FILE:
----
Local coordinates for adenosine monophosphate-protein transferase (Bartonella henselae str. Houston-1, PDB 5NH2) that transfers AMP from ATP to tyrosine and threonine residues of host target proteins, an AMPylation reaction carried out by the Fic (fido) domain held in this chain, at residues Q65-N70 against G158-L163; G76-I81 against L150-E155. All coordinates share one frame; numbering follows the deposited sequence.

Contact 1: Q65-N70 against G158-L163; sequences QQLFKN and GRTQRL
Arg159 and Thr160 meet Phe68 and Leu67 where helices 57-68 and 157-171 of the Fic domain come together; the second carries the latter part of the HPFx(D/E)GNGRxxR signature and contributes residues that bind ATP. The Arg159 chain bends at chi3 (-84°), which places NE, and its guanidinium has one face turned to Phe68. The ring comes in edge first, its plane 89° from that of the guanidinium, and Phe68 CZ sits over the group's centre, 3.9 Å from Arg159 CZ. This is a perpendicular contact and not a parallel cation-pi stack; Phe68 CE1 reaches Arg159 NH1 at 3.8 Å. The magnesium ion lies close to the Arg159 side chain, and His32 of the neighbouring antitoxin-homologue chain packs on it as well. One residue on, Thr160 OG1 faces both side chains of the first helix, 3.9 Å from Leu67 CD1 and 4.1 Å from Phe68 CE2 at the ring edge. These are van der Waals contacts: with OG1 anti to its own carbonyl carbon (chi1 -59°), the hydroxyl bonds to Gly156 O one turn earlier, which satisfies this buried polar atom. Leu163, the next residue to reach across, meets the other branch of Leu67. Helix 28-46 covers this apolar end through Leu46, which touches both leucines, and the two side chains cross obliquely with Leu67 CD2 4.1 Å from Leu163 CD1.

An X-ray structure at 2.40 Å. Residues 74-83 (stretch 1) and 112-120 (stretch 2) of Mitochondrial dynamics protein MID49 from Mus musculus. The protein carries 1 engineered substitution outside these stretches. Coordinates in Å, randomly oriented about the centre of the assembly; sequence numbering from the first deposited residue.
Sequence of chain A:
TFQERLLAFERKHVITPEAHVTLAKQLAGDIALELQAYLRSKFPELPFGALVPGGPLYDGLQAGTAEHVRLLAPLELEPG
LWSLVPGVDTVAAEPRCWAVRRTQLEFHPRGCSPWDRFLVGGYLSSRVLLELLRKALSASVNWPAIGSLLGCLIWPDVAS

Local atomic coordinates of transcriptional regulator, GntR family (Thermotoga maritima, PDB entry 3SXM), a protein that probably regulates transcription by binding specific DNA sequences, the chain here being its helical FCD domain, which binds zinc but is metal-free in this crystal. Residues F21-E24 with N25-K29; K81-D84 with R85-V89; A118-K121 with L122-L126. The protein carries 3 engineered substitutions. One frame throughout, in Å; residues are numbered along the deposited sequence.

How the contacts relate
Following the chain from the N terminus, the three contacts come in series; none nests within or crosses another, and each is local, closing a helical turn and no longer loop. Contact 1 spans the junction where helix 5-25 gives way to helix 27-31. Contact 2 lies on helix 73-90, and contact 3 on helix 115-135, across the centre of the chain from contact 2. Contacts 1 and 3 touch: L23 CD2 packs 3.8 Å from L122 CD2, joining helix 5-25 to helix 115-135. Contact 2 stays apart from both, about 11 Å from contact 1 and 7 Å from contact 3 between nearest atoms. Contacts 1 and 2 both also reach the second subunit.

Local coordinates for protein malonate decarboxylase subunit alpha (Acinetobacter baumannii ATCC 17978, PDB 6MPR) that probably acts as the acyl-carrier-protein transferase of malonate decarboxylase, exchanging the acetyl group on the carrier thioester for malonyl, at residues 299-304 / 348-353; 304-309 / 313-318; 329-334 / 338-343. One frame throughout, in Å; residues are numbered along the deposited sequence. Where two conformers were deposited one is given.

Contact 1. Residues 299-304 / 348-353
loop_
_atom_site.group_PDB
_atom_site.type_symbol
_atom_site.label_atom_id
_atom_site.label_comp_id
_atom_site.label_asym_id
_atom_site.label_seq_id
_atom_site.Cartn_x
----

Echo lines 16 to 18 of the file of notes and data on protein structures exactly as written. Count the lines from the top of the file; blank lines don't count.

_atom_site.label_atom_id
_atom_site.label_comp_id
_atom_site.label_asym_id